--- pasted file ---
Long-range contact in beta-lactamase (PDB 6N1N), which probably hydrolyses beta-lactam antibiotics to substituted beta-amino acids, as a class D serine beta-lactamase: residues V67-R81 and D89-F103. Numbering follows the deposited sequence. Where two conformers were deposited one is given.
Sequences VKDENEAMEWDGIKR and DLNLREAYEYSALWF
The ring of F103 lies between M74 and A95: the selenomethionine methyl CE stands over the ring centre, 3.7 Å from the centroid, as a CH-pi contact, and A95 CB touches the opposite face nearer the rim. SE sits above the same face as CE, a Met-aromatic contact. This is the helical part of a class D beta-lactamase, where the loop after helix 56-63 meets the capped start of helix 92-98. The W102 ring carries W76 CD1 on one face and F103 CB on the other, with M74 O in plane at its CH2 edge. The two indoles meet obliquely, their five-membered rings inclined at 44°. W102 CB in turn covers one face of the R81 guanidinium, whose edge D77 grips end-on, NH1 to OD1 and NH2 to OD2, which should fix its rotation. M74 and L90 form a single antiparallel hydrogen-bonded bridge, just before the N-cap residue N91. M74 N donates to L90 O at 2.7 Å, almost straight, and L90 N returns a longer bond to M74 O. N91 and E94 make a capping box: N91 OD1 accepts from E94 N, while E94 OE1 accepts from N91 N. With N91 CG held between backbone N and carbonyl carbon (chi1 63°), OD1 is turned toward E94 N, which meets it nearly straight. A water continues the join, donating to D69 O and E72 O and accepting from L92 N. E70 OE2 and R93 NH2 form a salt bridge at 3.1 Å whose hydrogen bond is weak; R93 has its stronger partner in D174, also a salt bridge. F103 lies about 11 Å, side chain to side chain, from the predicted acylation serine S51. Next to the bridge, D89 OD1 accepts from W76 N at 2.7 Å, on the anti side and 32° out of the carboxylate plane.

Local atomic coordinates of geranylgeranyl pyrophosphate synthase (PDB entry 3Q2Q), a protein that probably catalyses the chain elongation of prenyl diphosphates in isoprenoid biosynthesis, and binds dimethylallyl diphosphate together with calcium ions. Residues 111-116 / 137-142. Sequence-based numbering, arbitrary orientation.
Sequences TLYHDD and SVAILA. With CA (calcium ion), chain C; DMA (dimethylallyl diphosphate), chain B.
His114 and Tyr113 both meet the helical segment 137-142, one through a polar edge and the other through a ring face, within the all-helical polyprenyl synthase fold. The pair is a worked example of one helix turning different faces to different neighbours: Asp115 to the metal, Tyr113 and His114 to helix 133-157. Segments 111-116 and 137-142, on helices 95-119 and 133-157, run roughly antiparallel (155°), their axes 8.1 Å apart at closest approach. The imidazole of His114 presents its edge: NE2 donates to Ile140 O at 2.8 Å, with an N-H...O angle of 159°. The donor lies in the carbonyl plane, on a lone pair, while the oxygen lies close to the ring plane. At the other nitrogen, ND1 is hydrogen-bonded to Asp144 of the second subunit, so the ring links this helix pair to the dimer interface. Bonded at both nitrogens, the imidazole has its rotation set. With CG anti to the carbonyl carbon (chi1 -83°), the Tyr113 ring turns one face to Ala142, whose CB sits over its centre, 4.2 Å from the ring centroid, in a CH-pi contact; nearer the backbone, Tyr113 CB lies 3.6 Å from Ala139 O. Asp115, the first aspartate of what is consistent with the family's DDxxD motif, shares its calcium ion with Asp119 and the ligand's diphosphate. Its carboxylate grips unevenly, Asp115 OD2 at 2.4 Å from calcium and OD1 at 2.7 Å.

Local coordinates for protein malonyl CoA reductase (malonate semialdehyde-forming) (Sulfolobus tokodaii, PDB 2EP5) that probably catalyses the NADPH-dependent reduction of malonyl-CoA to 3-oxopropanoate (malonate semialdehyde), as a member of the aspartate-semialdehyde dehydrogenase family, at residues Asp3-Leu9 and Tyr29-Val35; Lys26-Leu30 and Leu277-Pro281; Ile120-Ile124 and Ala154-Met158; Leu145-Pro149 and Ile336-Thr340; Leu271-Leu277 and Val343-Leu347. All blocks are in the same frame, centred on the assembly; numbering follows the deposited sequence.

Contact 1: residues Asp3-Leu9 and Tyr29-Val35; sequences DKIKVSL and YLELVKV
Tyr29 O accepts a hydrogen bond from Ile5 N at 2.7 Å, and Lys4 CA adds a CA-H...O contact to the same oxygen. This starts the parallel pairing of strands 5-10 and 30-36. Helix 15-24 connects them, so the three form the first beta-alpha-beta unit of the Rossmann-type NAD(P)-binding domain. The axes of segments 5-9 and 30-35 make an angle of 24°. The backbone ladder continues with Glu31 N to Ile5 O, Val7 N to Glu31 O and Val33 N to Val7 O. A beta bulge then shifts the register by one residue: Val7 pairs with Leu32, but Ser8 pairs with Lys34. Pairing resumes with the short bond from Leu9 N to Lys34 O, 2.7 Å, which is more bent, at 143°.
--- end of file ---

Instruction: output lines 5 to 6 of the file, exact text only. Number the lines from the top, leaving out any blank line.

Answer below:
Sequences TLYHDD and SVAILA. With CA (calcium ion), chain C; DMA (dimethylallyl diphosphate), chain B.
His114 and Tyr113 both meet the helical segment 137-142, one through a polar edge and the other through a ring face, within the all-helical polyprenyl synthase fold. The pair is a worked example of one helix turning different faces to different neighbours: Asp115 to the metal, Tyr113 and His114 to helix 133-157. Segments 111-116 and 137-142, on helices 95-119 and 133-157, run roughly antiparallel (155°), their axes 8.1 Å apart at closest approach. The imidazole of His114 presents its edge: NE2 donates to Ile140 O at 2.8 Å, with an N-H...O angle of 159°. The donor lies in the carbonyl plane, on a lone pair, while the oxygen lies close to the ring plane. At the other nitrogen, ND1 is hydrogen-bonded to Asp144 of the second subunit, so the ring links this helix pair to the dimer interface. Bonded at both nitrogens, the imidazole has its rotation set. With CG anti to the carbonyl carbon (chi1 -83°), the Tyr113 ring turns one face to Ala142, whose CB sits over its centre, 4.2 Å from the ring centroid, in a CH-pi contact; nearer the backbone, Tyr113 CB lies 3.6 Å from Ala139 O. Asp115, the first aspartate of what is consistent with the family's DDxxD motif, shares its calcium ion with Asp119 and the ligand's diphosphate. Its carboxylate grips unevenly, Asp115 OD2 at 2.4 Å from calcium and OD1 at 2.7 Å.